Like my work on improvements for WindanSea Beach, my interest in making this request is for the betterment of La Jolla. If chosen to complete the design I will use my talent to make sure the intent of the La Jolla community is fulfilled. Please make your tax-deductible donation today to: “La Jolla Parks and Beaches Children’s Pool Walkway” c/o La Jolla Parks and Beaches, Inc. P.O. Box 185, La Jolla  CA  92038-0185 or contact me at jim@nerila.com or (858) 354-6701 to discuss and receive a copy of the proposed plan.

Jim Neri ASLA, La Jolla

‘Animal wackos’ cause of trouble at Children’s Pool

In your Oct. 11 edition, you published two letters about the decision to deny the year-round rope at Children’s Pool. Why would you print such ridiculous drivel?

The first letter was written by Ellen Shively. She stated “Poll after poll taken at Children’s Pool indicate that both visitors and locals like the seals and want them fully protected.” The polls Ms. Shively referred to were non-credible shams performed by the animal wackos at Children’s Pool to support their agenda. “Lots of locals,” probably most, want the beach returned to children and they want the animal wackos to leave.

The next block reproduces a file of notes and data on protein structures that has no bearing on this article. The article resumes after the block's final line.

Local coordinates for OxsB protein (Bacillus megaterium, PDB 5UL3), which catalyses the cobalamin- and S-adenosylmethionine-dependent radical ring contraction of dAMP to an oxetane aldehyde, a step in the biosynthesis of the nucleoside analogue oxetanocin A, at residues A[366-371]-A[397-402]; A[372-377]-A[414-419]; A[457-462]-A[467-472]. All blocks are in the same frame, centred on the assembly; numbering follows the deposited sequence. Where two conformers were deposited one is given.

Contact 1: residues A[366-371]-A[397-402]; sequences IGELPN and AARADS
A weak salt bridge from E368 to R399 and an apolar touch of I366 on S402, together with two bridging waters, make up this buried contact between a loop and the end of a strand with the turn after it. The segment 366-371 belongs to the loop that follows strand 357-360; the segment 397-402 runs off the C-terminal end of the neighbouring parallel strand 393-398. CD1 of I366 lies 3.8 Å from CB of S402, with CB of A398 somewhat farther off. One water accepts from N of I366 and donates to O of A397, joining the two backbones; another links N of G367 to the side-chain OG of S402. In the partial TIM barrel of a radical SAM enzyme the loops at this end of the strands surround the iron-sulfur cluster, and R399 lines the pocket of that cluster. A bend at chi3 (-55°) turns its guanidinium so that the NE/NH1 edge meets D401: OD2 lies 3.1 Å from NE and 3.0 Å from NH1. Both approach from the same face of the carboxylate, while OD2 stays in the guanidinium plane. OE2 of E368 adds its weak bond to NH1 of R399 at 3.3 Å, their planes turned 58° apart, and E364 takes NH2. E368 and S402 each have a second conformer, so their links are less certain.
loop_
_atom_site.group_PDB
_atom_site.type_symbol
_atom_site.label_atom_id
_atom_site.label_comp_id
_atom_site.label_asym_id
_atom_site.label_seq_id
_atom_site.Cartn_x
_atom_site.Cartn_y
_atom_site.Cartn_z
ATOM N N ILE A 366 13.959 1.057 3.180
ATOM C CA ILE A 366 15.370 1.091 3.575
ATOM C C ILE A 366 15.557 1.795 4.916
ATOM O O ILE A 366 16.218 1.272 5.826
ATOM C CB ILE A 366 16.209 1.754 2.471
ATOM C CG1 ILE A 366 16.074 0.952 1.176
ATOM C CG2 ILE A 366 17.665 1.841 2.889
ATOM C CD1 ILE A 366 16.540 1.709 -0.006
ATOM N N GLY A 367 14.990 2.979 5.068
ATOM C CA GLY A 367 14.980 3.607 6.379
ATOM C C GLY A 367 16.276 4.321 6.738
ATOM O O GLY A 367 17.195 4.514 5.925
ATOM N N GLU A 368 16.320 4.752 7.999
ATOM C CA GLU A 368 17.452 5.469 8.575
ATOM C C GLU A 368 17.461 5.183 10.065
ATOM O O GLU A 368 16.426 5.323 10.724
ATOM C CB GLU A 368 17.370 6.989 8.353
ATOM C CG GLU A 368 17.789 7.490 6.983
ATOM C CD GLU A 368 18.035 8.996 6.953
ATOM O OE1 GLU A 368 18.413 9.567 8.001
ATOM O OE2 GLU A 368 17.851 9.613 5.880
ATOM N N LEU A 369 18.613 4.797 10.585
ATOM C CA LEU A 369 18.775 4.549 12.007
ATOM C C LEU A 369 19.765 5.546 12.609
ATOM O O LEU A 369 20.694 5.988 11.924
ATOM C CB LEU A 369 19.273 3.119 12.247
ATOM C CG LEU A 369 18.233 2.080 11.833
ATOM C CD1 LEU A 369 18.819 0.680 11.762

The second letter, signed by Valerie Sanfilippo, is ludicrous. She said, “La Jolla residents are paying ruffian spear-fishermen to illegally flush the seals to flush the tourist parking. La Jolla needs to make a parking lot/structure …. to park and watch the seals.” Ridiculous.

And further along she stated, flushed seals, “go to La Jolla Cove where people are swimming.” Ridiculous. Seals are rarely seen in La Jolla Cove; the Cove is sea lion territory and the two species don’t get along.

Neither the seals nor those who want the beach to be used by children and other people have caused a problem at Children’s Pool. The animal wackos and the city have caused the problem.

Dan F. Truitt, San Diego

Related posts:

  1. OPINION: Lack of information is frustrating
  2. Fed up with the La Jolla Cove stench? It’s time to let city officials know!
  3. Free parking is a great equalizer, paying for spots in Balboa Park is not
  4. Slow down everybody. It’s summer in the city.
  5. Opinion: Another way to learn life’s lessons: Let kids be kids

Short URL: http://www.lajollalight.com/?p=96949

Posted by Staff on Oct 27, 2012. Filed under News, Opinion. You can follow any responses to this entry through the RSS 2.0. You can leave a response or trackback to this entry

1 Comment for “Letters to the Editor, Oct. 25 issue of La Jolla light”

  1. bigdipper

    Please remember the seals can stay and the people can still use the beach, like has gone on for 15 years. The situation is not a crisis. More people have learned the beach is open than ever before and we have more seals than ever before. The seals sleep there at night and hunt in the day and only hog the beach in nasty weather. Perfect time share. That is the only issue – share or not. Seals-only people cause normal people to wish the seals were not there, and create people-only feelings.